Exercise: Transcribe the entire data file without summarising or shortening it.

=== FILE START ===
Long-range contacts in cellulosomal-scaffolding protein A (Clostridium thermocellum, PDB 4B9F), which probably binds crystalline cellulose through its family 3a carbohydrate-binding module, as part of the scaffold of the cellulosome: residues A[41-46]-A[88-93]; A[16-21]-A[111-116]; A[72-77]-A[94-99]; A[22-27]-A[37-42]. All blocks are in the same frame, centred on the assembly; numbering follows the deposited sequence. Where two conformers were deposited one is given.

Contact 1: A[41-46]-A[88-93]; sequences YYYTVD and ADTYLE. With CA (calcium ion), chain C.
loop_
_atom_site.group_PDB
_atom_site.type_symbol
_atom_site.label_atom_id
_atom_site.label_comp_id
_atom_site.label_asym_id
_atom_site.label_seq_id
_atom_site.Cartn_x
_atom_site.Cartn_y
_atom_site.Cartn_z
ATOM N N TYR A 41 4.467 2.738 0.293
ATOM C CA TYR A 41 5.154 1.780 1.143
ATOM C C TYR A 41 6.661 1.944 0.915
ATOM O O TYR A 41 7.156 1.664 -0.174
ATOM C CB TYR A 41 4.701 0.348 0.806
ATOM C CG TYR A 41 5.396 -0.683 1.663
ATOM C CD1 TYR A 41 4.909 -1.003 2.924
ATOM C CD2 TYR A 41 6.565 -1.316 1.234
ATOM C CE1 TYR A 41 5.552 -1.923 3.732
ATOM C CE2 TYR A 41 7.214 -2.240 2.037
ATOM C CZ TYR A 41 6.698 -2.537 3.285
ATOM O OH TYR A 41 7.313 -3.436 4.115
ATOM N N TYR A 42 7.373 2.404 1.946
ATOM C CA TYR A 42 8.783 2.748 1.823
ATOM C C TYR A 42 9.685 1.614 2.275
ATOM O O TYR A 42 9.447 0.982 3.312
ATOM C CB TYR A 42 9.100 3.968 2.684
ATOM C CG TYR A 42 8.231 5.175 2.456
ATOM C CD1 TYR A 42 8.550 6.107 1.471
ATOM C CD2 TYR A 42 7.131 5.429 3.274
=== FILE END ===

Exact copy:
Long-range contacts in cellulosomal-scaffolding protein A (Clostridium thermocellum, PDB 4B9F), which probably binds crystalline cellulose through its family 3a carbohydrate-binding module, as part of the scaffold of the cellulosome: residues A[41-46]-A[88-93]; A[16-21]-A[111-116]; A[72-77]-A[94-99]; A[22-27]-A[37-42]. All blocks are in the same frame, centred on the assembly; numbering follows the deposited sequence. Where two conformers were deposited one is given.

Contact 1: A[41-46]-A[88-93]; sequences YYYTVD and ADTYLE. With CA (calcium ion), chain C.
loop_
_atom_site.group_PDB
_atom_site.type_symbol
_atom_site.label_atom_id
_atom_site.label_comp_id
_atom_site.label_asym_id
_atom_site.label_seq_id
_atom_site.Cartn_x
_atom_site.Cartn_y
_atom_site.Cartn_z
ATOM N N TYR A 41 4.467 2.738 0.293
ATOM C CA TYR A 41 5.154 1.780 1.143
ATOM C C TYR A 41 6.661 1.944 0.915
ATOM O O TYR A 41 7.156 1.664 -0.174
ATOM C CB TYR A 41 4.701 0.348 0.806
ATOM C CG TYR A 41 5.396 -0.683 1.663
ATOM C CD1 TYR A 41 4.909 -1.003 2.924
ATOM C CD2 TYR A 41 6.565 -1.316 1.234
ATOM C CE1 TYR A 41 5.552 -1.923 3.732
ATOM C CE2 TYR A 41 7.214 -2.240 2.037
ATOM C CZ TYR A 41 6.698 -2.537 3.285
ATOM O OH TYR A 41 7.313 -3.436 4.115
ATOM N N TYR A 42 7.373 2.404 1.946
ATOM C CA TYR A 42 8.783 2.748 1.823
ATOM C C TYR A 42 9.685 1.614 2.275
ATOM O O TYR A 42 9.447 0.982 3.312
ATOM C CB TYR A 42 9.100 3.968 2.684
ATOM C CG TYR A 42 8.231 5.175 2.456
ATOM C CD1 TYR A 42 8.550 6.107 1.471
ATOM C CD2 TYR A 42 7.131 5.429 3.274